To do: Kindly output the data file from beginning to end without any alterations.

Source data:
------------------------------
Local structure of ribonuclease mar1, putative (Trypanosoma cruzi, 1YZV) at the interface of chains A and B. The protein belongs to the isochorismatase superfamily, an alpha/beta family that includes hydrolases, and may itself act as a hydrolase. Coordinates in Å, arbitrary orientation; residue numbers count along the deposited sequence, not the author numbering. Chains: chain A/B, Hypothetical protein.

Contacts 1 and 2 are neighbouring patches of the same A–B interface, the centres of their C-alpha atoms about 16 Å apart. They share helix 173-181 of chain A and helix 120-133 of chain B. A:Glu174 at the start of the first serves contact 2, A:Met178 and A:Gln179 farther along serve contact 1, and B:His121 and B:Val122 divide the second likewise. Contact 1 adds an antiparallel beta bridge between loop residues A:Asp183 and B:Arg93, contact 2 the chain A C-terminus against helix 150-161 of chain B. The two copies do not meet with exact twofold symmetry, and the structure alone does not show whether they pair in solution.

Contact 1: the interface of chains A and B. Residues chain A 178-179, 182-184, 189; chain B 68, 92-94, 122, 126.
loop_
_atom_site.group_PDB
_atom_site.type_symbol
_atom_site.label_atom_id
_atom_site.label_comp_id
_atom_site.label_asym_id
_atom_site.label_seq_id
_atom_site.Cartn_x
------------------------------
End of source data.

Local structure of ribonuclease mar1, putative (Trypanosoma cruzi, 1YZV) at the interface of chains A and B. The protein belongs to the isochorismatase superfamily, an alpha/beta family that includes hydrolases, and may itself act as a hydrolase. Coordinates in Å, arbitrary orientation; residue numbers count along the deposited sequence, not the author numbering. Chains: chain A/B, Hypothetical protein.

Contacts 1 and 2 are neighbouring patches of the same A–B interface, the centres of their C-alpha atoms about 16 Å apart. They share helix 173-181 of chain A and helix 120-133 of chain B. A:Glu174 at the start of the first serves contact 2, A:Met178 and A:Gln179 farther along serve contact 1, and B:His121 and B:Val122 divide the second likewise. Contact 1 adds an antiparallel beta bridge between loop residues A:Asp183 and B:Arg93, contact 2 the chain A C-terminus against helix 150-161 of chain B. The two copies do not meet with exact twofold symmetry, and the structure alone does not show whether they pair in solution.

Contact 1: the interface of chains A and B. Residues chain A 178-179, 182-184, 189; chain B 68, 92-94, 122, 126.
loop_
_atom_site.group_PDB
_atom_site.type_symbol
_atom_site.label_atom_id
_atom_site.label_comp_id
_atom_site.label_asym_id
_atom_site.label_seq_id
_atom_site.Cartn_x